“We need really in-depth, granular and defined data. Artificial Intelligence will help us manage the big data that we’re able to collect through different means and it will allow us to really reduce the input,” explains Ismahane Elouafi, Chief Scientist at the Food and Agriculture Organization of the United Nations (FAO).

“Agriculture as a sector uses 80 percent of water worldwide. So, if we can have precision agriculture in most of the farming system, if we have the investment to put it in place, we can easily reduce our irrigation and water use by 70 to 80 percent.”

However, accessibility to technology and innovation remains a huge problem.

Elouafi says there is obvious discrimination and a massive difference between the Global North and the Global South, “and the main issue is definitely cost.”

Certain countries are at the forefront of investing in technology and innovation.  /Syngenta

Certain countries are at the forefront of investing in technology and innovation. /Syngenta

Certain countries are at the forefront of investing in technology and innovation. /Syngenta

She sees it as a big problem that must be tackled because there are several innovations that are available in the developed world that the small-scale producers in the developing world cannot access. Hence, they have no means to improve their productivity and efficiency.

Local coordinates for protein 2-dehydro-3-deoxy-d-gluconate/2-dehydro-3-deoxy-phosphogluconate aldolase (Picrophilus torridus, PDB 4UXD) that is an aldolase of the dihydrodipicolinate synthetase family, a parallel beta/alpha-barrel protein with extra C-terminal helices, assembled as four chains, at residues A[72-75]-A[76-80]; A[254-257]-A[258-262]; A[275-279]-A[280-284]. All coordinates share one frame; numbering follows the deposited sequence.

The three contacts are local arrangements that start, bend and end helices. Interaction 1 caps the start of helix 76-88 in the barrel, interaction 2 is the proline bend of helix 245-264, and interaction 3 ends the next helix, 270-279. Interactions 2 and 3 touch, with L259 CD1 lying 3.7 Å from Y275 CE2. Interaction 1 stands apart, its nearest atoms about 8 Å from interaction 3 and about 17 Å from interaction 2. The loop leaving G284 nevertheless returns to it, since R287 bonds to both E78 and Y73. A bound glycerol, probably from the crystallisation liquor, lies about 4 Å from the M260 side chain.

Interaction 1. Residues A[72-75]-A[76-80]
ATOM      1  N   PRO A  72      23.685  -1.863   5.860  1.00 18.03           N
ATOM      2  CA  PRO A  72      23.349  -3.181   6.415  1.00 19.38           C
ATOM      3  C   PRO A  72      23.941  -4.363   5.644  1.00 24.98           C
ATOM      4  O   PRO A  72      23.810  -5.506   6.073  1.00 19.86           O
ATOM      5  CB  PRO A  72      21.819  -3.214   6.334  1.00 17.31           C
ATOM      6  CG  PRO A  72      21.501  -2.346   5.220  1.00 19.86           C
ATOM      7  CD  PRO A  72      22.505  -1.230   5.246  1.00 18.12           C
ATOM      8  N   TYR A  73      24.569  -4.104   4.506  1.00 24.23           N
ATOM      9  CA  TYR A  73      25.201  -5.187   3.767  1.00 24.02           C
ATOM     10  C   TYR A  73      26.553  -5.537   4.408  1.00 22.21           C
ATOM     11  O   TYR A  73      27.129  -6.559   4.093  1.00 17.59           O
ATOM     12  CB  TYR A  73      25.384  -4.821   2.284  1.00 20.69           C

“I always give the example of staple crops in Africa, right now most of them are producing about one tonne per hectare. Meanwhile, in Europe, most of these staple crops are at least 10 tonnes per hectare. There is a difference in the ecosystem , but it is mostly the gap in inputs and the way the farming system works in Africa versus in Europe.”

But there are certain countries that are at the forefront of investing in technology and innovation and making it available to markets across the world.

China pushed very strongly for scaling-up of technologies at the farmer level.  /FAO

China pushed very strongly for scaling-up of technologies at the farmer level. /FAO

China pushed very strongly for scaling-up of technologies at the farmer level. /FAO